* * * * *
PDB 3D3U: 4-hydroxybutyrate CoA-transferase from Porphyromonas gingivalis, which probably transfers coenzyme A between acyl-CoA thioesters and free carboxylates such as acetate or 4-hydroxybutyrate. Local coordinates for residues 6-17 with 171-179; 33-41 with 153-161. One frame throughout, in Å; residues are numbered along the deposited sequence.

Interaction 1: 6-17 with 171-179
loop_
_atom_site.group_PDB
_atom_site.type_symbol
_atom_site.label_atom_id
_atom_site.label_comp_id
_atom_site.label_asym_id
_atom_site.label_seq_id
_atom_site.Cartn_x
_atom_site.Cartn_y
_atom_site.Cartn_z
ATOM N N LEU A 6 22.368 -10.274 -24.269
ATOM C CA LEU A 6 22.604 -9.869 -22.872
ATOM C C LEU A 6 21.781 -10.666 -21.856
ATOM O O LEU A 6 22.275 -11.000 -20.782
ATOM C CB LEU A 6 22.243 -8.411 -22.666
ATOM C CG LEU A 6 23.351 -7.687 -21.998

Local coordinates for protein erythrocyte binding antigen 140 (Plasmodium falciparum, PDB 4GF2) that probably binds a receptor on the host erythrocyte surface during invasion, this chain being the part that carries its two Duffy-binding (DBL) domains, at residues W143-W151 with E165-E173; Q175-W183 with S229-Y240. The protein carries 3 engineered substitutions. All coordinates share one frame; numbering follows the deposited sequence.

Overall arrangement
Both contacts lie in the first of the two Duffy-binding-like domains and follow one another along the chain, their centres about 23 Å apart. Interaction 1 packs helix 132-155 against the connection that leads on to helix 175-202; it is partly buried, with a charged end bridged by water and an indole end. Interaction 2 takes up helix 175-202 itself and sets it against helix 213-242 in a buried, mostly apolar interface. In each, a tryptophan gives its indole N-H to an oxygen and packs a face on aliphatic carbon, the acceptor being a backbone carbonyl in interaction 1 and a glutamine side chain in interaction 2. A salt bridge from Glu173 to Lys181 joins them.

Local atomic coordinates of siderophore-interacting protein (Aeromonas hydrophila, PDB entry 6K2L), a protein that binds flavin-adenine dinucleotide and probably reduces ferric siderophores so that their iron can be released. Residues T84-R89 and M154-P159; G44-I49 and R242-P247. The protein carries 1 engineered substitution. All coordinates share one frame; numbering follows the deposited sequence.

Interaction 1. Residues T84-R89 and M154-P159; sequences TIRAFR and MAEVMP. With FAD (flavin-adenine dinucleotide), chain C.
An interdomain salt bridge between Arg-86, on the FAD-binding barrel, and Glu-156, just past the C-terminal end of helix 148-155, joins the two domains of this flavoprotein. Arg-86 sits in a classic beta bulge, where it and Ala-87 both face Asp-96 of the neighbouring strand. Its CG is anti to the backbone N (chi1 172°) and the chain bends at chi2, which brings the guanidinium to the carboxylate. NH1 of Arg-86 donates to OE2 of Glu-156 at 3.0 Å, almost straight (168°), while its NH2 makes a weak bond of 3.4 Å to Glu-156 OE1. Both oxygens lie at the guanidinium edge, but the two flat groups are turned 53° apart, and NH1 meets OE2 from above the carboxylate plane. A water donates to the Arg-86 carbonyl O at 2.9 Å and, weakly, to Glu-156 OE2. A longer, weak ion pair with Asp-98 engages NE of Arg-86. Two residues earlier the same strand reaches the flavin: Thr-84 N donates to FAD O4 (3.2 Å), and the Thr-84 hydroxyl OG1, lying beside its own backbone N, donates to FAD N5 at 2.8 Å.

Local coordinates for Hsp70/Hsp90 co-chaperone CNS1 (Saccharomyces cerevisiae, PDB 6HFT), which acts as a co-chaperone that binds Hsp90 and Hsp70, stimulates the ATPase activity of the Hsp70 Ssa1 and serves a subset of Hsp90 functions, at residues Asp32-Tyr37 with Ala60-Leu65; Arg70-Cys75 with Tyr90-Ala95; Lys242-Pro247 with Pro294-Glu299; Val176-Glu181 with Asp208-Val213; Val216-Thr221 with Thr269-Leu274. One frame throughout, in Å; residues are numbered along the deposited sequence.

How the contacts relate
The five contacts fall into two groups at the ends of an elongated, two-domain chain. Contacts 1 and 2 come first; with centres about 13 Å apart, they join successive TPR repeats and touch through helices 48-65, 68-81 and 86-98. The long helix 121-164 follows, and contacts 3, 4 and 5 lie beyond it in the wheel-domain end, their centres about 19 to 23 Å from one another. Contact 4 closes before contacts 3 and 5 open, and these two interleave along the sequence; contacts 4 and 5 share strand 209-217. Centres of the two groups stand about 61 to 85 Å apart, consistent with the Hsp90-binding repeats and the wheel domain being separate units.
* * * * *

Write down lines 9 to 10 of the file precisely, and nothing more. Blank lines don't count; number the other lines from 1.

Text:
_atom_site.label_seq_id
_atom_site.Cartn_x